This image explains how the Earth's shadow causes a lunar eclipse. Notice the difference between the umbra and the penumbra.
Click on image for full size
Windows to the Universe original image
Lunar eclipses are special events that only occur when certain conditions are met. First and foremost, the Moon must be in full phase. Secondly, the Sun, Earth and Moon must be in a perfectly straight line. If both of these are met, then the Earth's shadow can block the Sun's light from hitting the Moon.
The only time these three objects are in a straight line is when the Sun and Moon are in the line of nodes. This line is the intersection of two planes: the Earth's orbit and the Moon's orbit. The best way to explain this is to use your hands. Take your right hand and hold it flat and level. This will represent the Earth's orbit, because it moves around in a circle in this plane.
Now, place your flat, left hand next to your right, and tilt your fingers up and your palm down. This represents the Moon's orbit, because it's orbit is slightly tilted compared to the Earth's. Now, notice the line where your two hands cross. This is the line of nodes!
There are three types of lunar eclipses. Which one we will see depends on the alignment of the three celestial objects. But first, you need to know that the Earth's shadow is broken up into two parts. The umbra is the darker part of the shadow, where no part of the Sun can been seen. The penumbra is lighter than the umbra, because part of the Sun can be seen.
So, when part of the Moon passes through the umbra, this is called a partial eclipse. When all of the Moon passes through the umbra, this is called a total eclipse. Finally, when the Moon only passes through the penumbra, this is called a penumbral eclipse.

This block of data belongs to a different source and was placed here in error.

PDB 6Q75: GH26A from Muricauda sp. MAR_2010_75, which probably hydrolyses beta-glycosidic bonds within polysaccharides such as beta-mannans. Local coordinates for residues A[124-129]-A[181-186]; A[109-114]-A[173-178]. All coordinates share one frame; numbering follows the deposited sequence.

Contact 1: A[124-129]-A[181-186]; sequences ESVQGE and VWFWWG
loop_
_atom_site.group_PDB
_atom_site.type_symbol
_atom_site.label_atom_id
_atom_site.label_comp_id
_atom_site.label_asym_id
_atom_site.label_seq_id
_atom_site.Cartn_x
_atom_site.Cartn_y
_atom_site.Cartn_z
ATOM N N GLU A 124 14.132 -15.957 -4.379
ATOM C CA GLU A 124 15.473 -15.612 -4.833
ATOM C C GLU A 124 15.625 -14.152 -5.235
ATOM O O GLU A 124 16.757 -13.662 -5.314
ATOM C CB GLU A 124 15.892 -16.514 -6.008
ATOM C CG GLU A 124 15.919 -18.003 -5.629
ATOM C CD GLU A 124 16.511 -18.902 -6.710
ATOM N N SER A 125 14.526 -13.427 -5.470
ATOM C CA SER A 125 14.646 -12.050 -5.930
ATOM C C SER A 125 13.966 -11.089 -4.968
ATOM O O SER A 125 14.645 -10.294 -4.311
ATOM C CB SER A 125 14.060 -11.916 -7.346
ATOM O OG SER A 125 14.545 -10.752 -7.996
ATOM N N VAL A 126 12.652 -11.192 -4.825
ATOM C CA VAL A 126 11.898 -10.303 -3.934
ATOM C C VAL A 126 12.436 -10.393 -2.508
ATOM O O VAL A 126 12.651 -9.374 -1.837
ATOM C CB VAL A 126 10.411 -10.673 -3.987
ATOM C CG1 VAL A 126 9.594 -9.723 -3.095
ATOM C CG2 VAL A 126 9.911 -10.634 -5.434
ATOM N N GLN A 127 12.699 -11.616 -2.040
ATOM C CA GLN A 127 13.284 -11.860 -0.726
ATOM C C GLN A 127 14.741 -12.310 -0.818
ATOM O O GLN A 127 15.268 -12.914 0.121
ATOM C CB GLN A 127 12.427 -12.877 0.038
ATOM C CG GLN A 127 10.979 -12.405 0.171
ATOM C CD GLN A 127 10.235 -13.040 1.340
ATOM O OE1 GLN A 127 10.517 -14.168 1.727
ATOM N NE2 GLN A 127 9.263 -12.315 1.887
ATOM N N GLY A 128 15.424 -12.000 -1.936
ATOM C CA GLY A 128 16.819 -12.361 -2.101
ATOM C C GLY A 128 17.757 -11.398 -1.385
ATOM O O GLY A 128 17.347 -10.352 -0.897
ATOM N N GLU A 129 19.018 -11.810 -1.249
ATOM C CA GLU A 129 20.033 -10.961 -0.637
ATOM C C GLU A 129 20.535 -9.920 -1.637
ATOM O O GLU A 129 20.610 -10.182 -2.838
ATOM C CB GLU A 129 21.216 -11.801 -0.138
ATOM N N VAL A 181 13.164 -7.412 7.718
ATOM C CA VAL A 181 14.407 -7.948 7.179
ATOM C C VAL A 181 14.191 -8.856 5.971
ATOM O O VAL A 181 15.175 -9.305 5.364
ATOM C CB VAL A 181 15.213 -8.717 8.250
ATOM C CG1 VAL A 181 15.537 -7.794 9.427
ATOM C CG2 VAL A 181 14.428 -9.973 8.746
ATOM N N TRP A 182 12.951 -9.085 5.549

Now that you know all about eclipses, you can step outside and enjoy the show! Remember that lunar eclipses are not dangerous to the eye, so you don't need protection to watch. Just find a nice, cozy spot and enjoy!
Shop Windows to the Universe Science Store!
Our online store
on science education, ranging from evolution
, classroom research
, and the need for science and math literacy
You might also be interested in:
The last lunar eclipse of the millennium in North America (or the first of the new millennium, if you prefer)is this week! On January 20, 2000, which is Thursday for those living in North America, a total...more
Some people would say that advanced astronomical techniques were practiced at Stonehenge and other megalithic structures (megalith is Greek for "large stone"). But, it is not likely that ancient observers...more
A solar eclipse was visible from a small area on Earth on May 31, 2003. Parts of Scotland, the Faeroe Islands, Iceland, and Greenland were within the central section of the Moon's shadow that produced...more
The first eclipse of 2003 will occur on the night of Thursday, May 15th (or early in the morning on May 16th if you live in Europe!). This eclipse is a total lunar eclipse, so the Earth's shadow will darken...more
The second total lunar eclipse of 2003 will occur on the night of Saturday, November 8th. The Earth's shadow will darken the Moon for a total of more than four hours, while the "total eclipse phase"...more
There will be a total lunar eclipse on Wednesday night, October 27, 2004. The Earth's shadow will darken the Moon for more than three and a half hours, while the "total eclipse phase" will span a period...more
When it is noon where you live, it is midnight on the opposite side of the world. Usually when we think of time, we mean "the time of day where I live". If we say something happened at 9 AM, we mean it...more